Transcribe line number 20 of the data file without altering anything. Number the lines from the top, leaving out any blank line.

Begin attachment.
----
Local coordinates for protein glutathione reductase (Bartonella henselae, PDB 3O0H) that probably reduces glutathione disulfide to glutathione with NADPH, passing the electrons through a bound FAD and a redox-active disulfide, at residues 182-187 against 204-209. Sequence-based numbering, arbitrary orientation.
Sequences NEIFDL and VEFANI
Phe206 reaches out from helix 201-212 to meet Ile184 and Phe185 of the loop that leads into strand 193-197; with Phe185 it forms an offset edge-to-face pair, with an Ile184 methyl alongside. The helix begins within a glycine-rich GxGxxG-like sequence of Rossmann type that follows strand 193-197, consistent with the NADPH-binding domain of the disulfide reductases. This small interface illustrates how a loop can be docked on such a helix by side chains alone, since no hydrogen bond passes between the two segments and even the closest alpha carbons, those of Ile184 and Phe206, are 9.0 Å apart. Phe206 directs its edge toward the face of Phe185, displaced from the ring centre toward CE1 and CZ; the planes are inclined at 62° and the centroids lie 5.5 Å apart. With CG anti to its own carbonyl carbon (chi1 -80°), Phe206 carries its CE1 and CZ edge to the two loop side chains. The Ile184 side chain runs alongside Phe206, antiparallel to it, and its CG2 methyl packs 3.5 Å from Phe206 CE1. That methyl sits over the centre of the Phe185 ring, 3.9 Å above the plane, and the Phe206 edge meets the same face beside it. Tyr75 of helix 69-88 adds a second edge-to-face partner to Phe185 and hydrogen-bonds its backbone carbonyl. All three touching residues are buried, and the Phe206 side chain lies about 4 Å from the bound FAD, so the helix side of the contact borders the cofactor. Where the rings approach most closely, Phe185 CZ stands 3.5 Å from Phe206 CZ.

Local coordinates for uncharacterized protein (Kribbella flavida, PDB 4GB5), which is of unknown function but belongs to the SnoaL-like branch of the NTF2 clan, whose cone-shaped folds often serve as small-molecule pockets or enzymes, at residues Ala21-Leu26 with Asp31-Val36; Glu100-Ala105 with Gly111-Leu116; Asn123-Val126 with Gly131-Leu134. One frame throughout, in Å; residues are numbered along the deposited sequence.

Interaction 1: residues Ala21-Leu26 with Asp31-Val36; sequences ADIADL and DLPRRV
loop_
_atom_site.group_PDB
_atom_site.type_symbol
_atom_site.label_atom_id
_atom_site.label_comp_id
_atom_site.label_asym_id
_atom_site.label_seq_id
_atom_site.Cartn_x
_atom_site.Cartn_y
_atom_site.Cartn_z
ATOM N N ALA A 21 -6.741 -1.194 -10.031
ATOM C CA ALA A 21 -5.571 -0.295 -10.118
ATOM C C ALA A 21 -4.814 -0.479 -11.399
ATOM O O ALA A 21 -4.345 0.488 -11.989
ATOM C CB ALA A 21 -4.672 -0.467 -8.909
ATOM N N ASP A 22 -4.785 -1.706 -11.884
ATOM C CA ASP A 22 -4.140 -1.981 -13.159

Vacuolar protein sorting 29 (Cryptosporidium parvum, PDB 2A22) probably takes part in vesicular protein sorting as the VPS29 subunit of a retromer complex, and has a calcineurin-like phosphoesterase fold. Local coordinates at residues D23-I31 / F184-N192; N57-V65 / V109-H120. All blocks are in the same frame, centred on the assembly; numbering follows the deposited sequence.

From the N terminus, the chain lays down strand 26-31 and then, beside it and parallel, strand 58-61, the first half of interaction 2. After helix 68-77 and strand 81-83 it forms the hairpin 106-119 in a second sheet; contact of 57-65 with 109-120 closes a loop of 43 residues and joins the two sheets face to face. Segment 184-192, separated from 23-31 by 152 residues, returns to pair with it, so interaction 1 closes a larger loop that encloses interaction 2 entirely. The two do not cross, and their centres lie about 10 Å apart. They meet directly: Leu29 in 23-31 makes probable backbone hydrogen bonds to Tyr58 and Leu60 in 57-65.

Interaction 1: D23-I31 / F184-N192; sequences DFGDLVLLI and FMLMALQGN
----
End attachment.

ATOM C CB ALA A 21 -4.672 -0.467 -8.909